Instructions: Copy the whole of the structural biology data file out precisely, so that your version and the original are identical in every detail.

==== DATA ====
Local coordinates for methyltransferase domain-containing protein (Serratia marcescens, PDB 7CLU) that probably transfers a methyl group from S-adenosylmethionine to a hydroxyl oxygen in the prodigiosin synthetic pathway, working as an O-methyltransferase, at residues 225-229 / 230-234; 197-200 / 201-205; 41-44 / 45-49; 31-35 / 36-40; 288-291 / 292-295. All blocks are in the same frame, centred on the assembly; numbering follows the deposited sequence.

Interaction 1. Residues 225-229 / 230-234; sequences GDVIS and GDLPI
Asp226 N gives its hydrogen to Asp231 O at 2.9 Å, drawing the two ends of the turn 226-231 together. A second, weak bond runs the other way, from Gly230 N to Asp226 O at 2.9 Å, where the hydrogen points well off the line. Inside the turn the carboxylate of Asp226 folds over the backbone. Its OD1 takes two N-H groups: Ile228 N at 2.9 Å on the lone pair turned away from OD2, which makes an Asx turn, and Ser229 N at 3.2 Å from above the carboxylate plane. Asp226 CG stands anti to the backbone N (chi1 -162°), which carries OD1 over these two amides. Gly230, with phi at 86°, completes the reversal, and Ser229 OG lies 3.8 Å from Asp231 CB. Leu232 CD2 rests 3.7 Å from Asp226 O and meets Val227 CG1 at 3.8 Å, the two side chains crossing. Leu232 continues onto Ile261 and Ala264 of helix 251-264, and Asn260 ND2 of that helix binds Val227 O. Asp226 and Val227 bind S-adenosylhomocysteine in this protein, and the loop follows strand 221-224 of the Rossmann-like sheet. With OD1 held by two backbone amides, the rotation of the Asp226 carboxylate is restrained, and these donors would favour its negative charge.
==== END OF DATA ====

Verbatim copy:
Local coordinates for methyltransferase domain-containing protein (Serratia marcescens, PDB 7CLU) that probably transfers a methyl group from S-adenosylmethionine to a hydroxyl oxygen in the prodigiosin synthetic pathway, working as an O-methyltransferase, at residues 225-229 / 230-234; 197-200 / 201-205; 41-44 / 45-49; 31-35 / 36-40; 288-291 / 292-295. All blocks are in the same frame, centred on the assembly; numbering follows the deposited sequence.

Interaction 1. Residues 225-229 / 230-234; sequences GDVIS and GDLPI
Asp226 N gives its hydrogen to Asp231 O at 2.9 Å, drawing the two ends of the turn 226-231 together. A second, weak bond runs the other way, from Gly230 N to Asp226 O at 2.9 Å, where the hydrogen points well off the line. Inside the turn the carboxylate of Asp226 folds over the backbone. Its OD1 takes two N-H groups: Ile228 N at 2.9 Å on the lone pair turned away from OD2, which makes an Asx turn, and Ser229 N at 3.2 Å from above the carboxylate plane. Asp226 CG stands anti to the backbone N (chi1 -162°), which carries OD1 over these two amides. Gly230, with phi at 86°, completes the reversal, and Ser229 OG lies 3.8 Å from Asp231 CB. Leu232 CD2 rests 3.7 Å from Asp226 O and meets Val227 CG1 at 3.8 Å, the two side chains crossing. Leu232 continues onto Ile261 and Ala264 of helix 251-264, and Asn260 ND2 of that helix binds Val227 O. Asp226 and Val227 bind S-adenosylhomocysteine in this protein, and the loop follows strand 221-224 of the Rossmann-like sheet. With OD1 held by two backbone amides, the rotation of the Asp226 carboxylate is restrained, and these donors would favour its negative charge.